Sunday, November 25, 2012

Two Great Books

I received two books from Bethany House.  The first one I read was At Every Turn by Anne Mateer.  This was a fun book about a young, impetuous young lady named Alyce Benson.  In some ways, she reminded me of the apostle Peter.  She speaks first and thinks later, but her heart is in the right place.  She is willing to take a risk for the kingdom of God.  She is unconventional. 

The story is a fairly fast-paced plot that revolves around fundraising for missions and car racing in its infancy.  I found both aspects compelling.  I empathized with Alyce's desire to raise money to help missionaries on the Gold Coast of Africa.  It was also interesting to gain insight into the early race tracks and inner workings of the old-fashioned race cars.

I give this book 5 stars. 

The second book was Against the Tide by Elizabeth Camden.  This book is a more serious work dealing with the opium trade and use in children's medication in the late 1800's.  The two main characters, Lydia Pallas and Alexander Banbridge, have both led hard lives.  Despite these things, Ms. Camden writes a novel full of hope and overcoming.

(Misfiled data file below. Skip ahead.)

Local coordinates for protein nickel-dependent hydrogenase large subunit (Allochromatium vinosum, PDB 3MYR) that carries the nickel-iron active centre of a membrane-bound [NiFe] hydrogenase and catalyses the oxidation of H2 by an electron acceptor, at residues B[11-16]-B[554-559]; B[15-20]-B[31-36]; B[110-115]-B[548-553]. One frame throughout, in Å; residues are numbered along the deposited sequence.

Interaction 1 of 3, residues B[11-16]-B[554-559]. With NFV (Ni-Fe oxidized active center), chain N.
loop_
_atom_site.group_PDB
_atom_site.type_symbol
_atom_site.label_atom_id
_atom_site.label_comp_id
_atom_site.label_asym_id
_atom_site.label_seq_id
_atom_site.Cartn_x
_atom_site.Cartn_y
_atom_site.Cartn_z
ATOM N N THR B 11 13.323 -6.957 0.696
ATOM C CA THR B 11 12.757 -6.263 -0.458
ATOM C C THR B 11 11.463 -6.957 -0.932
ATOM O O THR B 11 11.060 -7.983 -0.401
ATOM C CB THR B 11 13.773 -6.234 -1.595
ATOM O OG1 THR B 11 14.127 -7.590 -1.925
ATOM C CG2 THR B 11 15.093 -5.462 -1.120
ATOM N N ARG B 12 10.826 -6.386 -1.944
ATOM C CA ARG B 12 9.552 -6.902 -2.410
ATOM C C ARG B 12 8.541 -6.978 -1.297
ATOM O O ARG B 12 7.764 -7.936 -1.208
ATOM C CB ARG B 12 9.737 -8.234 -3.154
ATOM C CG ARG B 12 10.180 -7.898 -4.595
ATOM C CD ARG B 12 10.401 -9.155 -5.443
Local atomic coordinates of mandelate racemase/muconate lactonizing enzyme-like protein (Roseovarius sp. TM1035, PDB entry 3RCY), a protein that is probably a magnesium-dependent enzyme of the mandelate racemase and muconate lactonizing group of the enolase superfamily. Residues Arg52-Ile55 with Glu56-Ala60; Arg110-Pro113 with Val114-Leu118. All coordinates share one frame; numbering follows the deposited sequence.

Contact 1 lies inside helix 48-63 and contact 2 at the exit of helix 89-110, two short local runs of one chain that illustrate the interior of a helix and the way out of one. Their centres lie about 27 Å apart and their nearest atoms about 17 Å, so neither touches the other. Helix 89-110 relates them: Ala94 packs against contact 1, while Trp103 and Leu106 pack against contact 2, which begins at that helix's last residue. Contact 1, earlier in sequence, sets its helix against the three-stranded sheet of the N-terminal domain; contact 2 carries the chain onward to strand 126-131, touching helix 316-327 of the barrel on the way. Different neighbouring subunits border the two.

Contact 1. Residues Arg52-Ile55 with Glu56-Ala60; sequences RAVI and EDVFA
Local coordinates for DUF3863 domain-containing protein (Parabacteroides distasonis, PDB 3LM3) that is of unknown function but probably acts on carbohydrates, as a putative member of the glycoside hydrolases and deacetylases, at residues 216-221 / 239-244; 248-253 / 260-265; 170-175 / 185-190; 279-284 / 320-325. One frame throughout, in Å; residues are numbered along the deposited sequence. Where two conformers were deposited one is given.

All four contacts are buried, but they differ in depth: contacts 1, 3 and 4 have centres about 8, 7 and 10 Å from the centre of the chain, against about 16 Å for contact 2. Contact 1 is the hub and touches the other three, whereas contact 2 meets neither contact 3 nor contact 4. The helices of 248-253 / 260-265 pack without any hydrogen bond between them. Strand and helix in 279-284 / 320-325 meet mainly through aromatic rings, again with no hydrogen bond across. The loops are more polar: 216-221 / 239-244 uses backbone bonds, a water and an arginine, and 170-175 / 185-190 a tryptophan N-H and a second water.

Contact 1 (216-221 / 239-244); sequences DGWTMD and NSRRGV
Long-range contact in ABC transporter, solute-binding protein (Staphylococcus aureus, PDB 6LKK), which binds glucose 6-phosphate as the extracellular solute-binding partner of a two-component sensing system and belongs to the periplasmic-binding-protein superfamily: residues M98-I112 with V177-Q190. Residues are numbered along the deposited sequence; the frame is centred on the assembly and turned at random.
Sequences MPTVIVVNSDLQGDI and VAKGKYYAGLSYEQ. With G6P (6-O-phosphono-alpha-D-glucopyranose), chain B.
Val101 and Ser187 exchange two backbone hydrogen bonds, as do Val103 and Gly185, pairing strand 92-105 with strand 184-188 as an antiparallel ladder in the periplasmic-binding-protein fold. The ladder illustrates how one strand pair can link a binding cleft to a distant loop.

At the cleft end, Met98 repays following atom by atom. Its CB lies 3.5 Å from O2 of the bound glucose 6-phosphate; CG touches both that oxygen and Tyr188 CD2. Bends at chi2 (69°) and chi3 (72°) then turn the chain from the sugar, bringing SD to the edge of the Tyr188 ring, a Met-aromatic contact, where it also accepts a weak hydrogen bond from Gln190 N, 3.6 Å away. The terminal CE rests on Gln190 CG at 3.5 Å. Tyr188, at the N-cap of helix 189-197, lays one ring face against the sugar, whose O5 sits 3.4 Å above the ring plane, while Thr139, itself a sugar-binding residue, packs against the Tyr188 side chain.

On a side note, Alexander Banbridge's early life is described in the book, The Lady of Bolton Hill, but it is not necessary to read that book to enjoy Against the Tide.  (I did not even know the other book existed until after I finished this one.)

I enjoyed this book because it is a story of tenacity and striving to better the world and oneself.  Both characters are willing to do hard things to acheive a better life for themselves and others.  I greatly admire this quality.  I really felt like I got to know the characters and was better for it.

There is also a love story interwoven throughout.  This aspect was also pleasant while keeping a small level of suspense as to whether it would all work out in the end.

All told, it was a thoroughly entertaining and thought-provoking read.  I give it 5 stars as well.

Saturday, October 27, 2012

The Refuge by Marvelle Zollars